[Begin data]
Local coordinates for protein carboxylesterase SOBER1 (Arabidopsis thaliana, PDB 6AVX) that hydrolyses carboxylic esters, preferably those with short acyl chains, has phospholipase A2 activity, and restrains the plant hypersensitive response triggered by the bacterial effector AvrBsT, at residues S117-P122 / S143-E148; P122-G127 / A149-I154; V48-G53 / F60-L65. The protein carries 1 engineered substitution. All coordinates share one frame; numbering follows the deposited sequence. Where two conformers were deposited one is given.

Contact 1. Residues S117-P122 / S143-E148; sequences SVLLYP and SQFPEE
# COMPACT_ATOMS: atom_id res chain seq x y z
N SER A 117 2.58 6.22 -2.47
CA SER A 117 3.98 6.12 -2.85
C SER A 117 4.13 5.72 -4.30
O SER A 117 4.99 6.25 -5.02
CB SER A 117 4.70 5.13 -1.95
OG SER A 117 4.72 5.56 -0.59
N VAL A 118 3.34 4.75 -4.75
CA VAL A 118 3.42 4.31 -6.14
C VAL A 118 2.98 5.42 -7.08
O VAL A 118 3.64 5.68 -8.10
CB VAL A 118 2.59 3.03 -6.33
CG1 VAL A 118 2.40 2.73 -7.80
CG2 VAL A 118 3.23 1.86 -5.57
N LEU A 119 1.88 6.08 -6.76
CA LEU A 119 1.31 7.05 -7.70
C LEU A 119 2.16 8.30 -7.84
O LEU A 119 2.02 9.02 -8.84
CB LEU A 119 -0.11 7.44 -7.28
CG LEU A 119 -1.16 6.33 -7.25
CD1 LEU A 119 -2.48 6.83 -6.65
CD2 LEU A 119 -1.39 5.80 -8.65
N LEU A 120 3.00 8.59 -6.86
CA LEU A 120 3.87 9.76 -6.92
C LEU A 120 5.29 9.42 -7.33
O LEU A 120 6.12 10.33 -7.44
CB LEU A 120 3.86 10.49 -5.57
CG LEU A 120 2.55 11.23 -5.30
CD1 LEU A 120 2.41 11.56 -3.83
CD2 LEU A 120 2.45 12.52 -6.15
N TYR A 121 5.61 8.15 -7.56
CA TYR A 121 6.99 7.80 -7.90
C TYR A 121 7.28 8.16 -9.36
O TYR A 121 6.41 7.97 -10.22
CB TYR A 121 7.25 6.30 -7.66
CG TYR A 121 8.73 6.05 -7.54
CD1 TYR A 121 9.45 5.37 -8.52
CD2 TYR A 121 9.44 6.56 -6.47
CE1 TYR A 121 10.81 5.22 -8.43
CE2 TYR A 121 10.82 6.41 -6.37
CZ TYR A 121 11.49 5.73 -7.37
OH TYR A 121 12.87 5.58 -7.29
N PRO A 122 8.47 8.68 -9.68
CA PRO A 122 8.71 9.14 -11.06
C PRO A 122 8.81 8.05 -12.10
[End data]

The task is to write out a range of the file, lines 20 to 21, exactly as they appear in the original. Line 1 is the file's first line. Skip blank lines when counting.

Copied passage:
O LEU A 119 2.02 9.02 -8.84
CB LEU A 119 -0.11 7.44 -7.28